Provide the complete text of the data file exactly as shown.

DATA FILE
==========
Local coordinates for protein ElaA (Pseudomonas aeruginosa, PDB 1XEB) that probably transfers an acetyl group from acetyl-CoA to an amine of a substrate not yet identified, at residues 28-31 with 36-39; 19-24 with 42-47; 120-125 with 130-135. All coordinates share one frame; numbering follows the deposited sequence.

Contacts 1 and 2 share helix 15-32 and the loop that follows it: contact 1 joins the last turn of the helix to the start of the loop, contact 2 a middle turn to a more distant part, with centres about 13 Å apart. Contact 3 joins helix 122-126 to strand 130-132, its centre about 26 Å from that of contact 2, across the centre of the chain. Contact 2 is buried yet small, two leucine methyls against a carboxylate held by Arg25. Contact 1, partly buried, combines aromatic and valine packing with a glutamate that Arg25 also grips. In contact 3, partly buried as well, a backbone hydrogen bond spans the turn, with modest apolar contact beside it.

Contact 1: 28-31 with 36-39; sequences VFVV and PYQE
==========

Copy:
Local coordinates for protein ElaA (Pseudomonas aeruginosa, PDB 1XEB) that probably transfers an acetyl group from acetyl-CoA to an amine of a substrate not yet identified, at residues 28-31 with 36-39; 19-24 with 42-47; 120-125 with 130-135. All coordinates share one frame; numbering follows the deposited sequence.

Contacts 1 and 2 share helix 15-32 and the loop that follows it: contact 1 joins the last turn of the helix to the start of the loop, contact 2 a middle turn to a more distant part, with centres about 13 Å apart. Contact 3 joins helix 122-126 to strand 130-132, its centre about 26 Å from that of contact 2, across the centre of the chain. Contact 2 is buried yet small, two leucine methyls against a carboxylate held by Arg25. Contact 1, partly buried, combines aromatic and valine packing with a glutamate that Arg25 also grips. In contact 3, partly buried as well, a backbone hydrogen bond spans the turn, with modest apolar contact beside it.

Contact 1: 28-31 with 36-39; sequences VFVV and PYQE